Legg Mason Capital Management Value Trust (LMVTX), run by Miller since 1982, disclosed in a semi-annual report last week that the fund sold 18.2 million Kodak shares late last year and during this year’s first quarter for about $3.89 each on average. The fund realized a $551 million loss through the divestiture, according to the report.

Miller, 61, began loading up on Kodak shares in 2000 and, by the end of 2005, his firm owned as much as 25 percent of the Rochester, New York, company. Value Trust, one of several Legg Mason funds and accounts to hold Kodak stock, kept the bulk of its stake for more than a decade, only to sell after the film company had lost more than 90 percent of its market value.

Someone took the Kodachrome away


One of the challenges that value investors must take on is the value trap.  A value trap is a stock that looks cheap, but turns out to be cheap for a reason.  EK didn’t necessarily hold Bill Miller back; he had quite a number of years of market outperformance with Kodak included in the portfolio.  Other selections did pan out and more than offset the problem stocks.  The problem with value traps is psychological.  The Bloomberg article goes on:

“Part of it was just this mentality that this was just a temporary setback and Kodak would be able to get quickly back on track,” said Bridget Hughes, an analyst at Morningstar Inc., a Chicago-based stock and fund research firm. “It was not only a mistake, it was also causing a lot of client angst.”

I put the psychological problem in bold.  It drives clients crazy to see a big loser in the portfolio quarter after quarter, year after year. Even when buying cheap stocks is obviously part of the investment philosophy and when patience is required to get good returns, clients sometimes struggle with it.

Portfolio management using a systematic relative strength process has different strengths and weaknesses.  Clients are less likely to see a big loser sitting in the portfolio quarter after quarter, but are more likely to see more numerous transactions that result in small or moderate losses.   I suspect clients are no happier about a string of small losses, but they often seem to be able to let it go.  On the plus side, when using relative strength, most of the big winners will be retained in the portfolio for an extended time.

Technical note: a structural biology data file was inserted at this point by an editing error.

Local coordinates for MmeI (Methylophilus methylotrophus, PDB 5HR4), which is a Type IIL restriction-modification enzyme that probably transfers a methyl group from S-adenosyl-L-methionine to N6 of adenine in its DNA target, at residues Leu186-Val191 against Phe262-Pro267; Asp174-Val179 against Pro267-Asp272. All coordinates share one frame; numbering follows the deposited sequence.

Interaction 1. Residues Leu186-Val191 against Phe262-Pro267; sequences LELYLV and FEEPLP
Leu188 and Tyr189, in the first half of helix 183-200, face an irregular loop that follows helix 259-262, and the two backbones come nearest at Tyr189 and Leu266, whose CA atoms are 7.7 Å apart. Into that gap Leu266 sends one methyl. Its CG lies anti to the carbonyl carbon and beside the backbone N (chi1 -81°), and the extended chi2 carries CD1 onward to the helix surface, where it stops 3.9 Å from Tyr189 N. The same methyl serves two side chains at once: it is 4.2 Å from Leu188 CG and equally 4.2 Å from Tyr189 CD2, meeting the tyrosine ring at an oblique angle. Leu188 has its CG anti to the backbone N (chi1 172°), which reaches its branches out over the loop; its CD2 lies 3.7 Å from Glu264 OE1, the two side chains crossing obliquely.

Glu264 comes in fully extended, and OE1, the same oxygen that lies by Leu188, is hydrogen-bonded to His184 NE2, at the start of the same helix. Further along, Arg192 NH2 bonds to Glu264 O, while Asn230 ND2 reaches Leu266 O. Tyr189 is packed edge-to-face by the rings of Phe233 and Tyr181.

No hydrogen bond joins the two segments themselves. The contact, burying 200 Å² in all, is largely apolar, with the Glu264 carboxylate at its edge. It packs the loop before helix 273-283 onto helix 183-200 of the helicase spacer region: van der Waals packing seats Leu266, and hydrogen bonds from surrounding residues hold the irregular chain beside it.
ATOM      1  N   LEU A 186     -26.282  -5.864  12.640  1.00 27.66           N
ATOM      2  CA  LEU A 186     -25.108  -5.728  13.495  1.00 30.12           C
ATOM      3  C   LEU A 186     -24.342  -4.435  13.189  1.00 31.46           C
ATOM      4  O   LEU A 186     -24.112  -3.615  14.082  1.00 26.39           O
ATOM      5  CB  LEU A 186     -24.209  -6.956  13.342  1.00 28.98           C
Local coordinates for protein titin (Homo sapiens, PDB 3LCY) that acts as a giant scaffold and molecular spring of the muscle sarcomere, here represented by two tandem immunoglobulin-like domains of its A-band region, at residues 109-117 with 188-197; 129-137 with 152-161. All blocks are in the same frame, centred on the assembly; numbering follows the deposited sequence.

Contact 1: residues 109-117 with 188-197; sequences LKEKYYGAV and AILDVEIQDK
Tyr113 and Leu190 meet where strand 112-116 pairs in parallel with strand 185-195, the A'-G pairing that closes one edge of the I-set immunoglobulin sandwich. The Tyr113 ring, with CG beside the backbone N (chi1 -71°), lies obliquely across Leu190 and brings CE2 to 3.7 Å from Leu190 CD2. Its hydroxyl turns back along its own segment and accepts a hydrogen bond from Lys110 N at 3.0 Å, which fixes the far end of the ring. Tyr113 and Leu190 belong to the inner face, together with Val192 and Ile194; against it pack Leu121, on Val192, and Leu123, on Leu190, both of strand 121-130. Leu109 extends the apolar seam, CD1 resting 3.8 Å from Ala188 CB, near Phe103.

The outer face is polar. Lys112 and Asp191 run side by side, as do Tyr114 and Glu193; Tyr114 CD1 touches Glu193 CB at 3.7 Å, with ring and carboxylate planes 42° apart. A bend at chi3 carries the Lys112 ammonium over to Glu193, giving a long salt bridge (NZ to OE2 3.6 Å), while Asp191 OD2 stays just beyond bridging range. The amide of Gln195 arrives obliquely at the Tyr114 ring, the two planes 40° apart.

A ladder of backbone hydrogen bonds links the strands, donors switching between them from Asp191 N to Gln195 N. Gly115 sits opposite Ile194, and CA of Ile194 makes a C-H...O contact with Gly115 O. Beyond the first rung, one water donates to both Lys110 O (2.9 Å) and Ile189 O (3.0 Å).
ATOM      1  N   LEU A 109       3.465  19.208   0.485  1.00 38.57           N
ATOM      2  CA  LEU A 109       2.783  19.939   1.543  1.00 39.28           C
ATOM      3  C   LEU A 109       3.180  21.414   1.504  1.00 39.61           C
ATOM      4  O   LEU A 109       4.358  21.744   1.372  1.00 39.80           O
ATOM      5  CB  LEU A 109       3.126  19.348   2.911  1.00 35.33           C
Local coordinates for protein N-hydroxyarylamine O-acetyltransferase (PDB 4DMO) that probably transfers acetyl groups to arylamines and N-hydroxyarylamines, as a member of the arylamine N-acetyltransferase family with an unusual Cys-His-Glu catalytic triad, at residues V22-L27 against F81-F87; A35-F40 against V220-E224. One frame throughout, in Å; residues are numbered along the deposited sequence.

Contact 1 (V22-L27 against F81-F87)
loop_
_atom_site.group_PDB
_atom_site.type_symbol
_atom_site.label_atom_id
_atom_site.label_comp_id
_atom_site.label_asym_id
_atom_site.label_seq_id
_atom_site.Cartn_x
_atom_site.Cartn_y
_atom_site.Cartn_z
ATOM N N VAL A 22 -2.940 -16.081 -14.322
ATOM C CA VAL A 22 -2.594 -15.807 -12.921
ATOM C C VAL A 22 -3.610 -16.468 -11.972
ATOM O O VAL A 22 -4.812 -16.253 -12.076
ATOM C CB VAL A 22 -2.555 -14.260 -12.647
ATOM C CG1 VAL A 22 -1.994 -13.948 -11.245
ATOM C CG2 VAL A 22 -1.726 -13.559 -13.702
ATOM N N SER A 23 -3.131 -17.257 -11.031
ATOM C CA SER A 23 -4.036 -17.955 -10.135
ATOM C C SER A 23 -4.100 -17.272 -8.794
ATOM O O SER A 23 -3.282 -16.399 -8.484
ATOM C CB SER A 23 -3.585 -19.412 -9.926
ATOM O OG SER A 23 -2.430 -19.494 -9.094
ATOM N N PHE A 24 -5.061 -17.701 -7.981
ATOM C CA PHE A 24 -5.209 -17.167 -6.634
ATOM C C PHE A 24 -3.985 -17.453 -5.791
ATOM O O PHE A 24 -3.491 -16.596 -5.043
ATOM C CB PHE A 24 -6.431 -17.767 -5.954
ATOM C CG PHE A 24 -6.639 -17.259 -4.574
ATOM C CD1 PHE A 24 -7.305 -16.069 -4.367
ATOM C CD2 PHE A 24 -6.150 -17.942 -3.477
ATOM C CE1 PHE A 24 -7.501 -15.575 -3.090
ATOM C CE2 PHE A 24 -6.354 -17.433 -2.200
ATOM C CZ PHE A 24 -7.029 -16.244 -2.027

No investment approach is perfect, and every investment methodology will have its fair share of mistakes.  Still, clients choose to stick with some investment managers and bail on others, even when their long-run performance is comparable.  The client’s choice is often made primarily on the basis of emotion—sometimes just how they feel about how things are going.  All other things being equal, why would you elect to have your big losers show up on client statements for an extended period of time?

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Fund Flows

June 30, 2011

The Investment Company Institute is the national association of U.S. investment companies, including mutual funds, closed-end funds, exchange-traded funds (ETFs), and unit investment trusts (UITs). Members of ICI manage total assets of $11.82 trillion and serve nearly 90 million shareholders. Flow estimates are derived from data collected covering more than 95 percent of industry assets and are adjusted to represent industry totals.

Domestic equities continue to lose money as investors flee perceived risk for perceived safety.  Taxable bonds continue to out-sell all others by a huge margin.  More of the same!